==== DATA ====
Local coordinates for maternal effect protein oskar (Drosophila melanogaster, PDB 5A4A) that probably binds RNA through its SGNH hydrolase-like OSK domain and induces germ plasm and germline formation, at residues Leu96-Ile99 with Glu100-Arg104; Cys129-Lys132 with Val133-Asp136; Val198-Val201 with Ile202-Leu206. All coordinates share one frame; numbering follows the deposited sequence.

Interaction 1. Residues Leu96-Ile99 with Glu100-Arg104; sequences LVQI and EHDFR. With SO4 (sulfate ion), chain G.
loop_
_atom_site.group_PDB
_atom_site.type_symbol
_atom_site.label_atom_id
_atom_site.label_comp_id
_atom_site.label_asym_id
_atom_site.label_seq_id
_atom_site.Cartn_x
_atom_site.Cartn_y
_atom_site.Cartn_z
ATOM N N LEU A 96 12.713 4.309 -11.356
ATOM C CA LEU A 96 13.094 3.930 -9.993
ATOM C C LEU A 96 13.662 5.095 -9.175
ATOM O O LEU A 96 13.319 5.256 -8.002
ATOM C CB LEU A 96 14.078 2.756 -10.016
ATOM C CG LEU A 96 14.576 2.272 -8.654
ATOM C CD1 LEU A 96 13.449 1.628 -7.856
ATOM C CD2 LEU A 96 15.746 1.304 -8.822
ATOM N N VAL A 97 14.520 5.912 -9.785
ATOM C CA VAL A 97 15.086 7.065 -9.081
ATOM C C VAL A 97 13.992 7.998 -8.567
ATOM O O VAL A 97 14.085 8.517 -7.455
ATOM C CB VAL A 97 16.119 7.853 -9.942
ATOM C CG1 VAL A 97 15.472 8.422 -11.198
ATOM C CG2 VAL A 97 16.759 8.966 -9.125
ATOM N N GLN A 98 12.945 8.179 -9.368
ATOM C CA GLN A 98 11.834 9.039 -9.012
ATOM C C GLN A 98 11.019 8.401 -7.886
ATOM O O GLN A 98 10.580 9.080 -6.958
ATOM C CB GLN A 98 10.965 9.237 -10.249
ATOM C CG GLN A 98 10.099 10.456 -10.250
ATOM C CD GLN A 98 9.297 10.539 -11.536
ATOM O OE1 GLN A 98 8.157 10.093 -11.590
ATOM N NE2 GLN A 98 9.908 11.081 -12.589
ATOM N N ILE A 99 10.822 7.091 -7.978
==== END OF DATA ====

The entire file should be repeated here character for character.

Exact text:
Local coordinates for maternal effect protein oskar (Drosophila melanogaster, PDB 5A4A) that probably binds RNA through its SGNH hydrolase-like OSK domain and induces germ plasm and germline formation, at residues Leu96-Ile99 with Glu100-Arg104; Cys129-Lys132 with Val133-Asp136; Val198-Val201 with Ile202-Leu206. All coordinates share one frame; numbering follows the deposited sequence.

Interaction 1. Residues Leu96-Ile99 with Glu100-Arg104; sequences LVQI and EHDFR. With SO4 (sulfate ion), chain G.
loop_
_atom_site.group_PDB
_atom_site.type_symbol
_atom_site.label_atom_id
_atom_site.label_comp_id
_atom_site.label_asym_id
_atom_site.label_seq_id
_atom_site.Cartn_x
_atom_site.Cartn_y
_atom_site.Cartn_z
ATOM N N LEU A 96 12.713 4.309 -11.356
ATOM C CA LEU A 96 13.094 3.930 -9.993
ATOM C C LEU A 96 13.662 5.095 -9.175
ATOM O O LEU A 96 13.319 5.256 -8.002
ATOM C CB LEU A 96 14.078 2.756 -10.016
ATOM C CG LEU A 96 14.576 2.272 -8.654
ATOM C CD1 LEU A 96 13.449 1.628 -7.856
ATOM C CD2 LEU A 96 15.746 1.304 -8.822
ATOM N N VAL A 97 14.520 5.912 -9.785
ATOM C CA VAL A 97 15.086 7.065 -9.081
ATOM C C VAL A 97 13.992 7.998 -8.567
ATOM O O VAL A 97 14.085 8.517 -7.455
ATOM C CB VAL A 97 16.119 7.853 -9.942
ATOM C CG1 VAL A 97 15.472 8.422 -11.198
ATOM C CG2 VAL A 97 16.759 8.966 -9.125
ATOM N N GLN A 98 12.945 8.179 -9.368
ATOM C CA GLN A 98 11.834 9.039 -9.012
ATOM C C GLN A 98 11.019 8.401 -7.886
ATOM O O GLN A 98 10.580 9.080 -6.958
ATOM C CB GLN A 98 10.965 9.237 -10.249
ATOM C CG GLN A 98 10.099 10.456 -10.250
ATOM C CD GLN A 98 9.297 10.539 -11.536
ATOM O OE1 GLN A 98 8.157 10.093 -11.590
ATOM N NE2 GLN A 98 9.908 11.081 -12.589
ATOM N N ILE A 99 10.822 7.091 -7.978